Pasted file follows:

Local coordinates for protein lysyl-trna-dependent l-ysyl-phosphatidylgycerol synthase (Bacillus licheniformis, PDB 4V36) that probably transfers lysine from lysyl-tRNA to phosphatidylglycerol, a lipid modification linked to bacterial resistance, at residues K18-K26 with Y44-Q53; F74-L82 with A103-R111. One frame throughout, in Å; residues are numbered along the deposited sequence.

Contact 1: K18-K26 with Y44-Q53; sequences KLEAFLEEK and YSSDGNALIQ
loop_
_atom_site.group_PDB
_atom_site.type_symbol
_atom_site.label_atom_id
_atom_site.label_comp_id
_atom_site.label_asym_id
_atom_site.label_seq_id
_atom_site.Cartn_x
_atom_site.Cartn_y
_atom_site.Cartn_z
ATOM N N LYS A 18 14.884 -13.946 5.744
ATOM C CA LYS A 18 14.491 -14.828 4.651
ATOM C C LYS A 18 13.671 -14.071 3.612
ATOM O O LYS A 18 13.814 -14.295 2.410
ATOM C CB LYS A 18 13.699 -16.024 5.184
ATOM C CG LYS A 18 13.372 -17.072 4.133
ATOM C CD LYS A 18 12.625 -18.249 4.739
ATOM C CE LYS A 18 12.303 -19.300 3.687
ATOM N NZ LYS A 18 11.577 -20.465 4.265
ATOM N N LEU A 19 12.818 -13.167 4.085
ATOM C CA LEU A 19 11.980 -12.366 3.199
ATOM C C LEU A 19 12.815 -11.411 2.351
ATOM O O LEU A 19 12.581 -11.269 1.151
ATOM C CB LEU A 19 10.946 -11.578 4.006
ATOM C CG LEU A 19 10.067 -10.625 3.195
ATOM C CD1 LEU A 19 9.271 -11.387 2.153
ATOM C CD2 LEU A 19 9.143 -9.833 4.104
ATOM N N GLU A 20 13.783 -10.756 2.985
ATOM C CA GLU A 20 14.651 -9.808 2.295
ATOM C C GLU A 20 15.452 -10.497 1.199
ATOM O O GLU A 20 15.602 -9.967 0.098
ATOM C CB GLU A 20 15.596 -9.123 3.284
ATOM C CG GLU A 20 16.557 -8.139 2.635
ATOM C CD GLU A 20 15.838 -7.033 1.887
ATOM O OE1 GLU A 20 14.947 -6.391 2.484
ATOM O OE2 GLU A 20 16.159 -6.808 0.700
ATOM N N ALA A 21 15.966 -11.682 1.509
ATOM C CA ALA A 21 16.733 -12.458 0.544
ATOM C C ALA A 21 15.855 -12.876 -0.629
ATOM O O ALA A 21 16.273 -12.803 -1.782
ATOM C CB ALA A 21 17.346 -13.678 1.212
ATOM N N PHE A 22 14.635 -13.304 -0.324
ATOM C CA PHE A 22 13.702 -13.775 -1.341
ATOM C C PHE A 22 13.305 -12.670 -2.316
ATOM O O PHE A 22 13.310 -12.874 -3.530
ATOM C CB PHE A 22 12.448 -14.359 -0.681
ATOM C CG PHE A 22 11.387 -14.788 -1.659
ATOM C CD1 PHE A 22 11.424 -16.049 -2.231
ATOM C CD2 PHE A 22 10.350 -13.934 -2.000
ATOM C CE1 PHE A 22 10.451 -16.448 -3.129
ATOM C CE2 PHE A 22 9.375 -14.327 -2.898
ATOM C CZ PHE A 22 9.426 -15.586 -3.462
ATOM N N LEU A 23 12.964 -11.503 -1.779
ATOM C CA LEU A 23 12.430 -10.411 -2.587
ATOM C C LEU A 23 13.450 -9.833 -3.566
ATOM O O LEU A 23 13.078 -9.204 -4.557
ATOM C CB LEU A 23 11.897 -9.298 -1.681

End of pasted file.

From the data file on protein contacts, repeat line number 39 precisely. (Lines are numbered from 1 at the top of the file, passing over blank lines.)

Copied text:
ATOM N N ALA A 21 15.966 -11.682 1.509